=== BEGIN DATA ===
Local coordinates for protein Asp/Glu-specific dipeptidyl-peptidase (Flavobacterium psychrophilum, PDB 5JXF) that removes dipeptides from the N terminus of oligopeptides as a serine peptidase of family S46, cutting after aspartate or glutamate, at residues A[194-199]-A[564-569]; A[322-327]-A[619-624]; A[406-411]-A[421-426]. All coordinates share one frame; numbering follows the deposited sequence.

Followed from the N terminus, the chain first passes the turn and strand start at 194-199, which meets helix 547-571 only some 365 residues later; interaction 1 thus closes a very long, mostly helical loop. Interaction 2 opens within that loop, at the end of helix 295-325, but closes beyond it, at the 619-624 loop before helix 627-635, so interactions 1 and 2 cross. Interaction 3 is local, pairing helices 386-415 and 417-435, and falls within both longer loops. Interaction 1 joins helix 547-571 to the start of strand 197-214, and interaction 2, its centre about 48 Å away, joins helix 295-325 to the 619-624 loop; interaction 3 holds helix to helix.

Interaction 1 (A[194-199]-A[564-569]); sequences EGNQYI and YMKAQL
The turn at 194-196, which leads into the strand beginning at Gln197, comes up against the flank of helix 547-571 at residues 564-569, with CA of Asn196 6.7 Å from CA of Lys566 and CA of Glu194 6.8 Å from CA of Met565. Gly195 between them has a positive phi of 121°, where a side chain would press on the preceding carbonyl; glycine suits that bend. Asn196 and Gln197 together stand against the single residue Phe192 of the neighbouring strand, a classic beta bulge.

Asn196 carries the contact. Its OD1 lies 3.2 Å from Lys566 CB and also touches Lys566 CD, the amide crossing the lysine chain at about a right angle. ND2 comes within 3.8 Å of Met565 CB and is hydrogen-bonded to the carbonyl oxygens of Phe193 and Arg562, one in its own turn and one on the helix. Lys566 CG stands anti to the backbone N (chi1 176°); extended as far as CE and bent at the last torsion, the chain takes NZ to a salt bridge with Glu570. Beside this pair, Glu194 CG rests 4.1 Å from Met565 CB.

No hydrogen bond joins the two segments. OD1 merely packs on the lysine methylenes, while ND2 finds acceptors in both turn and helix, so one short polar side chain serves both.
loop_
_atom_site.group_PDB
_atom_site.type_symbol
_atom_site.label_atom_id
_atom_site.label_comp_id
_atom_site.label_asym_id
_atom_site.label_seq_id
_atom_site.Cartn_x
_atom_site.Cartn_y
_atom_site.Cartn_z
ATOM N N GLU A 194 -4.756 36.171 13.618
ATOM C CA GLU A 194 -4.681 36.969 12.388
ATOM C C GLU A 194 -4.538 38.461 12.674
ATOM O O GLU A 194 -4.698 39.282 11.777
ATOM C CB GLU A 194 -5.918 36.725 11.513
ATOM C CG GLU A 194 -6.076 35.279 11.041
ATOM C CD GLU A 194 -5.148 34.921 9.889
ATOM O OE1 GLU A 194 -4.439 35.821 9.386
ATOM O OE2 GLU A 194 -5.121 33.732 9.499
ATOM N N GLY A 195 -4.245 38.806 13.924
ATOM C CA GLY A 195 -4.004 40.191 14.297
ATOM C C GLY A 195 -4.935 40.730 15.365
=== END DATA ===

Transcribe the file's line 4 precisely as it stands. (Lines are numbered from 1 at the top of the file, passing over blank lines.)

The turn at 194-196, which leads into the strand beginning at Gln197, comes up against the flank of helix 547-571 at residues 564-569, with CA of Asn196 6.7 Å from CA of Lys566 and CA of Glu194 6.8 Å from CA of Met565. Gly195 between them has a positive phi of 121°, where a side chain would press on the preceding carbonyl; glycine suits that bend. Asn196 and Gln197 together stand against the single residue Phe192 of the neighbouring strand, a classic beta bulge.